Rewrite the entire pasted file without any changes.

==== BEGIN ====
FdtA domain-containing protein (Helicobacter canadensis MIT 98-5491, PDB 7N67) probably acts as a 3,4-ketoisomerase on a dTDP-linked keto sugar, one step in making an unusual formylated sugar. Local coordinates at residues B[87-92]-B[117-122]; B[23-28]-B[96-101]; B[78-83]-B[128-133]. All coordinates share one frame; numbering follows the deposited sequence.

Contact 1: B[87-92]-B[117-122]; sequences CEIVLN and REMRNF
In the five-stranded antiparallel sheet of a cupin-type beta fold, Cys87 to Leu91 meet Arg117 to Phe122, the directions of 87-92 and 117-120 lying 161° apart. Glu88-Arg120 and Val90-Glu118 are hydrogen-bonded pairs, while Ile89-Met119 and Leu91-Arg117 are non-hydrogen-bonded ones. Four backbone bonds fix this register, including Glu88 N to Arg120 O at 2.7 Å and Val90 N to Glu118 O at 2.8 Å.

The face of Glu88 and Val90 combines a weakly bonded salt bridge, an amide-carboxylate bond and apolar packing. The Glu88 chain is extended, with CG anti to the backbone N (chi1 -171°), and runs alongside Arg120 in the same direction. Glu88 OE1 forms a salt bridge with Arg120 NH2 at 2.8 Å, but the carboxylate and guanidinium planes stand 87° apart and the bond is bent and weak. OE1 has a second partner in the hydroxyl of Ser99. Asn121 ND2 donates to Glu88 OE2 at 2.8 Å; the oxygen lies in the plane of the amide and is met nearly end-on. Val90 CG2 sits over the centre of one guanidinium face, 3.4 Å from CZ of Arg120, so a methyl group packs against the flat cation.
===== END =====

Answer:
FdtA domain-containing protein (Helicobacter canadensis MIT 98-5491, PDB 7N67) probably acts as a 3,4-ketoisomerase on a dTDP-linked keto sugar, one step in making an unusual formylated sugar. Local coordinates at residues B[87-92]-B[117-122]; B[23-28]-B[96-101]; B[78-83]-B[128-133]. All coordinates share one frame; numbering follows the deposited sequence.

Contact 1: B[87-92]-B[117-122]; sequences CEIVLN and REMRNF
In the five-stranded antiparallel sheet of a cupin-type beta fold, Cys87 to Leu91 meet Arg117 to Phe122, the directions of 87-92 and 117-120 lying 161° apart. Glu88-Arg120 and Val90-Glu118 are hydrogen-bonded pairs, while Ile89-Met119 and Leu91-Arg117 are non-hydrogen-bonded ones. Four backbone bonds fix this register, including Glu88 N to Arg120 O at 2.7 Å and Val90 N to Glu118 O at 2.8 Å.

The face of Glu88 and Val90 combines a weakly bonded salt bridge, an amide-carboxylate bond and apolar packing. The Glu88 chain is extended, with CG anti to the backbone N (chi1 -171°), and runs alongside Arg120 in the same direction. Glu88 OE1 forms a salt bridge with Arg120 NH2 at 2.8 Å, but the carboxylate and guanidinium planes stand 87° apart and the bond is bent and weak. OE1 has a second partner in the hydroxyl of Ser99. Asn121 ND2 donates to Glu88 OE2 at 2.8 Å; the oxygen lies in the plane of the amide and is met nearly end-on. Val90 CG2 sits over the centre of one guanidinium face, 3.4 Å from CZ of Arg120, so a methyl group packs against the flat cation.